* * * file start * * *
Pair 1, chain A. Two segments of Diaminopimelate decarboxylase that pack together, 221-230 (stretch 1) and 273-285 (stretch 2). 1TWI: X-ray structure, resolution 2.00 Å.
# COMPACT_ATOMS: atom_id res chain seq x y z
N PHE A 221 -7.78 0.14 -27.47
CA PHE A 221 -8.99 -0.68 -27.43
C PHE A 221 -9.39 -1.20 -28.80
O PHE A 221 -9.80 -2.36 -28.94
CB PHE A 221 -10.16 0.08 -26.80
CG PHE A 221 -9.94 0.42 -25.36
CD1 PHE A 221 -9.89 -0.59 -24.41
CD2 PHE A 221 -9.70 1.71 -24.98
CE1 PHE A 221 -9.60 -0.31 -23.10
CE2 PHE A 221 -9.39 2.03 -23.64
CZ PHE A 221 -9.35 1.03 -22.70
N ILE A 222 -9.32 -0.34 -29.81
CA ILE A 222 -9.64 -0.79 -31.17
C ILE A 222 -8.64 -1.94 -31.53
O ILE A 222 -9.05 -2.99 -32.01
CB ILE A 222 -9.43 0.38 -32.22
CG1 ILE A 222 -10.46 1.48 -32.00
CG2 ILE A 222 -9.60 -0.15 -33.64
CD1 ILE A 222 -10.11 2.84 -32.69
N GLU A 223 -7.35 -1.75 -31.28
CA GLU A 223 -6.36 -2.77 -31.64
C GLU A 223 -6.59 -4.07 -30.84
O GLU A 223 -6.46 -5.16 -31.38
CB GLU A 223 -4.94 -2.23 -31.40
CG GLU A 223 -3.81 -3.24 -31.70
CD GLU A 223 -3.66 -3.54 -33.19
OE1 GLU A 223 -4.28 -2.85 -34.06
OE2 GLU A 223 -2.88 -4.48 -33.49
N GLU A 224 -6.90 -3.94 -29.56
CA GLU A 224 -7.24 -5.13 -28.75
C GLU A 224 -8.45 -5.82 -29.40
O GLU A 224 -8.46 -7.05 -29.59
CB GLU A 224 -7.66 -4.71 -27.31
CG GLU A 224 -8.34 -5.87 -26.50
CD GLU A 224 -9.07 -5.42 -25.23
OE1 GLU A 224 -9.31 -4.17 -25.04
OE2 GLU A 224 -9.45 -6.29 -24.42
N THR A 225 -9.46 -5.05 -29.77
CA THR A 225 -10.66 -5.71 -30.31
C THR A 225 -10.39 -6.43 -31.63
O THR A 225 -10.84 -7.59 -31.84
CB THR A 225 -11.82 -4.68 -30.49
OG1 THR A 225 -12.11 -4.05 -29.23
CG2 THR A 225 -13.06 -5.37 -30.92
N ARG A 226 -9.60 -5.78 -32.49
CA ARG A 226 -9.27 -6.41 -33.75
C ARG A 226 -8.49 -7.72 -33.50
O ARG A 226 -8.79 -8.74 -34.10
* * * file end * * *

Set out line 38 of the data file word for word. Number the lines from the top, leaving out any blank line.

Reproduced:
OE1 GLU A 224 -9.31 -4.17 -25.04